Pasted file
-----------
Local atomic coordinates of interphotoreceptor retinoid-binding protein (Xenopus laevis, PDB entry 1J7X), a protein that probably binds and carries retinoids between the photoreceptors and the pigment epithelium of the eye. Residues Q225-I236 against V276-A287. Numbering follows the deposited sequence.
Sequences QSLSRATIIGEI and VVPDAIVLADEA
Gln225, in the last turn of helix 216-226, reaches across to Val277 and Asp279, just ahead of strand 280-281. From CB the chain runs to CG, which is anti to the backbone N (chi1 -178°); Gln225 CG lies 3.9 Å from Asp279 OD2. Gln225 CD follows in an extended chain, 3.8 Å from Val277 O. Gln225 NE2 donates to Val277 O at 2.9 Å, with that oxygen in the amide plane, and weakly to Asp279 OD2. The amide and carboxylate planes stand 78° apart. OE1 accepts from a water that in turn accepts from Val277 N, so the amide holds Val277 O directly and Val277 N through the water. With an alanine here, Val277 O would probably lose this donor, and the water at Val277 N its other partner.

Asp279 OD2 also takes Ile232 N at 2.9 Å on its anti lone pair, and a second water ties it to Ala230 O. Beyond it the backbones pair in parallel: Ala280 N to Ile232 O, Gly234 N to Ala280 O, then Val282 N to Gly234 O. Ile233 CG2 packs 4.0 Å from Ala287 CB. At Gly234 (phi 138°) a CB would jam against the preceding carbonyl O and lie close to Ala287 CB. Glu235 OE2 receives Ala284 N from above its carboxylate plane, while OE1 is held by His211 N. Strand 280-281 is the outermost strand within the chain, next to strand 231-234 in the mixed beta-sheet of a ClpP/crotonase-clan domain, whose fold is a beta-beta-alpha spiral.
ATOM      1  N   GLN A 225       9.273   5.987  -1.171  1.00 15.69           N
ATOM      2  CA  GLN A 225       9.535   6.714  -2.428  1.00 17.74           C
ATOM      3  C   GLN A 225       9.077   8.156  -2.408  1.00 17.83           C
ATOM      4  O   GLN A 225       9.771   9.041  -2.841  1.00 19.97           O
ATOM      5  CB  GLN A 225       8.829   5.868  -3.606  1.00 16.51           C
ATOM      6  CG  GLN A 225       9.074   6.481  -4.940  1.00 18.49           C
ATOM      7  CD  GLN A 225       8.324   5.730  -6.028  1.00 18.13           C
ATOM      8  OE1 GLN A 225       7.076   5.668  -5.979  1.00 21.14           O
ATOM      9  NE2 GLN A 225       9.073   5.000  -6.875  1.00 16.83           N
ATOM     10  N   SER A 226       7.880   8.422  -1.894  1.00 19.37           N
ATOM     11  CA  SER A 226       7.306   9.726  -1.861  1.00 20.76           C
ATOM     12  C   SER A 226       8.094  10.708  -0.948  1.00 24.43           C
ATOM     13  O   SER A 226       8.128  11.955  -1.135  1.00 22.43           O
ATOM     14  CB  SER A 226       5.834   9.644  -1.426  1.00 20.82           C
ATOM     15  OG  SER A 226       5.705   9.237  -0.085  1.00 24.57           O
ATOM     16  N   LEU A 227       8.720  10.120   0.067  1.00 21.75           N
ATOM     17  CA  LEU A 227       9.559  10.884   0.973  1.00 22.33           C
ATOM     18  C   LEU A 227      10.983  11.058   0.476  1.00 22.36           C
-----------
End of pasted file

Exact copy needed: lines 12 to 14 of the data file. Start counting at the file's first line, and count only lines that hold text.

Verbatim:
ATOM      8  OE1 GLN A 225       7.076   5.668  -5.979  1.00 21.14           O
ATOM      9  NE2 GLN A 225       9.073   5.000  -6.875  1.00 16.83           N
ATOM     10  N   SER A 226       7.880   8.422  -1.894  1.00 19.37           N